From the Bronx to Honduras, students serve

Julie Balzarini

Many students spent their spring breaks helping others, with 385 Villanovans traveling all over the world to participate in Habitat for Humanity and Mission Service Experiences.

Students wanting to participate in a service break experience completed an application, due after winter break. There is usually a waitlist for the trips, in case volunteers cancel at the last minute. This year, no students were left on the waitlist; each one was accepted to a trip.

The cost of the experiences was paid for by the students, but they had many opportunities to fundraise.

Participation in an experience ranged from $150-$1,200, but some students were able to pay for their entire trip through fundraisers.

On March 29, the volunteers were invited to a commissioning in the St. Thomas of Villanova Church. They received a blessing from University President Rev. Peter Donohue, O.S.A., and a send off from the Villanova community.

Eight of the 22 groups worked with Habitat for Humanity, a non -profit organization that builds homes for people in need of adequate housing.

These experiences included trips to Georgia, Texas, South Carolina and Louisiana, and each brought 20-30 volunteers. The trips to Sea Island, S.C., and Sumter, S.C., were freshman-only experiences.

Freshman Kerry McManus spent her break in Sumter, S.C., with 23 other freshmen, two junior leaders and two advisoes. Her group worked on two houses for the Dennis and Green families on Habitat Drive, a street of houses built by Habitat.

The group worked with four Habitat coordinators from 8 a.m. to 3:30 p.m. every day.

“They had the patience of saints, and we wouldn’t have gotten anything done without their help,” McManus said.

The group worked on the houses all day, participated in group reflections at night and bonded during the entire trip.

“We all felt like we had been friends for so much longer than just five days,” McManus said. “The week was perfect and if I could do it all over again, I wouldn’t change a thing.”

The other 14 experiences were Mission Service Experiences to places in the United States and around the world. They each brought between eight and 26 volunteers.

Volunteers traveled to the Bronx, N.Y., and worked at a women’s shelter, immigration center and a Catholic elementary school.

Junior Thomas Shireman participated in the trip to the Bronx.

“Our mission trip to the Bronx opened our eyes to the exhausting struggle of inner-city education systems, the painfully challenging adjustment and acculturation of immigrants to life in America and the daily striving for life of the homeless,” Shireman said.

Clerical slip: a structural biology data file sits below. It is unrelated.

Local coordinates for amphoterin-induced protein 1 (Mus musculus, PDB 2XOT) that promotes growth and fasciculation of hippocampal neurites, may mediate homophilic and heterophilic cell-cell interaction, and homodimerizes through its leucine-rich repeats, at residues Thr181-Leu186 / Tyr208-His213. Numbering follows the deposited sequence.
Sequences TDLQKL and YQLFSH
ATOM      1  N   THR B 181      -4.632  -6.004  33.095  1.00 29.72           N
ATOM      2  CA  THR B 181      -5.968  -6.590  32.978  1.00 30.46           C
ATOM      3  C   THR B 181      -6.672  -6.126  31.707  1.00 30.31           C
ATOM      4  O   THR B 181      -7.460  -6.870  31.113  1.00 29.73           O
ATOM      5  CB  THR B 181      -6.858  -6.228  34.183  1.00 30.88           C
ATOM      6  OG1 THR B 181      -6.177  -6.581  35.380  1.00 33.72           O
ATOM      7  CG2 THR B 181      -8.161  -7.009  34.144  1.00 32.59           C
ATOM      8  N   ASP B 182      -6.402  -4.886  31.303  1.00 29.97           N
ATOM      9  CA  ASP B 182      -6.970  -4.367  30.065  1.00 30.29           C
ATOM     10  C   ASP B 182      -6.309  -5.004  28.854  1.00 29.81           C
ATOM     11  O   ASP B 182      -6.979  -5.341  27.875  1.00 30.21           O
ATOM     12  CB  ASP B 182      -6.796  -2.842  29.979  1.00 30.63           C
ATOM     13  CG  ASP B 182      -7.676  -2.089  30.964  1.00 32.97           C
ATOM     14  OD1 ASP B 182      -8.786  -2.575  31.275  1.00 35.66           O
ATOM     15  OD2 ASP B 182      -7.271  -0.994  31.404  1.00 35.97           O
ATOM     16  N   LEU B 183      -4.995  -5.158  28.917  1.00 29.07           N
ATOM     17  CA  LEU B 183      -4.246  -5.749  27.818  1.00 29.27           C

Shireman befriended numerous community members during his time in the Bronx.

“It was truly a blessing to embrace and be embraced by members of our universal family in the Bronx,” Shireman said.

Students who traveled to Chicago, Ill., spent the week working with volunteer teachers of Chicago’s Inner-City Teaching Corps program. The program trains recent college graduates to become teachers in inner-city schools.

Students also volunteered in Philadelphia, learning about the struggles of low-wage immigrant workers and social justice action.

In Rancho Mastatal, Costa Rica, volunteers worked with the Tico and Zapaton Indians. Students learned about rural poverty, the rainforest and the environment.

In San Jose, Costa Rica, students taught English in a local high school and learned about the economy and politics affecting the country.

Volunteers in Los Ninos, Tijuana and San Diego worked along the California/Mexican border alongside Mexican residents in projects with local schools and community centers.

Two cities in Peru welcomed student volunteers. In Chulucanas volunteers worked at an Augustinian Mission, building, tutoring and experiencing the local culture.

In Lima, volunteers worked with street children, orphanages and soup kitchens.

Mission Honduras allowed volunteers to do projects such as painting or construction and tutoring children. The students also participated in morning and evening prayer with the community.

Volunteers in Antigua, Guatemala, worked with the God’s Child Program and the Asociacion Nuestros Ahlijados.

They worked on projects such as pouring concrete floors in shacks and laying water pipes along a mountainside.

They also helped to build the DREAMER Center, an educational and health center outside of Antigua.

Students also participated in a Nursing and Engineering Service Experience in Waslala, Nicaragua, and a Nursing Service Experience in Elko, Nevada.